"Your honor," he says, "I just don't remember all the details of Mr. Parker's kangaroo story. May I please refresh my recollection with notes I made at the time?"

The court says, "Yes, Officer Smith. You may consult your notes before relating the particulars of Mr. Parker's kangaroo story."

And so he does just that. . . and, if you're lucky, maybe your version will prevail and you won't be convicted of doing anything all that bad.

(And if you're really lucky, and if you told your account three times to officers of the Australian Bureau of Investigation, in the eight days following this automobile pile-up, there would be a pre-existing written record of your own account, and that clearly would work in your favor.)

You see? That's how it works.

Strewth! It was a flippin' wallaby and it was in Brisbane, not Melbourne!

And yes, the same general concepts apply to an elderly lady, who was interviewed three times by the FBI, in the eight days following the assassination, but who was nervous about her memory, and so she made notes before she appeared before the representatives of a presidential commission.

I know elderly people who make notes about all sorts of things. . .none of this is irregular, or improper, and, imho, it takes an excessively suspicious mind to (a) ignore the three original FBI reports and (b ) make the jump from the use of notes (four and a half months later) to the idea that the subsequent testimony (on 4/2/64) was all a fabrication.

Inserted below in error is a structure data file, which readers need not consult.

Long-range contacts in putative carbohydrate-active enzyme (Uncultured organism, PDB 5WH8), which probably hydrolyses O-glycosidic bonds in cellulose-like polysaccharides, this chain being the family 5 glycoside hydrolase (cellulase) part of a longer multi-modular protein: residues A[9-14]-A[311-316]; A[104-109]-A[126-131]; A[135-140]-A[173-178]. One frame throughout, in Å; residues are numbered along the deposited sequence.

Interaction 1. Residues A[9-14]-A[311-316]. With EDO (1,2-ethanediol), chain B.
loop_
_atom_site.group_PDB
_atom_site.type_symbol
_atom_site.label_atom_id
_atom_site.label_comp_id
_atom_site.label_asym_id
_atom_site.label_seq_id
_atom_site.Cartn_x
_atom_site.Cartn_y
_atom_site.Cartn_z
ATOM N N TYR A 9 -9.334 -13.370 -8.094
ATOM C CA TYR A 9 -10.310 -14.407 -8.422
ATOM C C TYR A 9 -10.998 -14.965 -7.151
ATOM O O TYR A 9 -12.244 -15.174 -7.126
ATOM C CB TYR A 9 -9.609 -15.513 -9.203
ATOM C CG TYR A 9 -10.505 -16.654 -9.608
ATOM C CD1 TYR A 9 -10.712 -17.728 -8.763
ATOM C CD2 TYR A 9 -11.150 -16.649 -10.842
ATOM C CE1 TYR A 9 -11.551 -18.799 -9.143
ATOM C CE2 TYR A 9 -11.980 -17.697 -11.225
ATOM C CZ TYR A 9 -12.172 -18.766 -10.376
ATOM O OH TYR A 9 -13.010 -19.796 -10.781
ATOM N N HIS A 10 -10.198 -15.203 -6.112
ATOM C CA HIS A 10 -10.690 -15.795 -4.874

And here, we're not even dealing with a kangaroo--just an elderly lady who was a passenger on a bus, who knew Oswald because he had boarded with her for a week, and who saw him board the bus.

But here, to begin your education about "recollection refreshed," is a link to the Cornell Law school website:

http://www.law.corne...e/ACRule612.htm

http://topics.law.co...ction_refreshed

Here's a brief excerpt. . . :

Present Recollection Refreshed

Overview

Resources

Under the Federal Rules of Evidence, a witness must testify from the basis of his current recollection, he cannot read from a document.However, if a witness forgets something he at one time knew and had personal knowledge of, he may be shown a writing to refresh his memory. The writing or document used by the witness to refresh his memory cannot be admitted as evidence or read to the jury, it can only be used to refresh the witness's memory of something he once knew.

Do you own an orchard perchance? I ask because you are very good at producing an apple every time you're presented with an orange.

Apart from the wollapper needing his notes to recall it was a wallaby in Brisbane and not a kangaroo in Melbourne; another common example would be a witness on the stand having difficulty recalling meeting the victim, and being presented with a contemporaneous letter he or she wrote which includes details of meeting the person in question. That is your apple.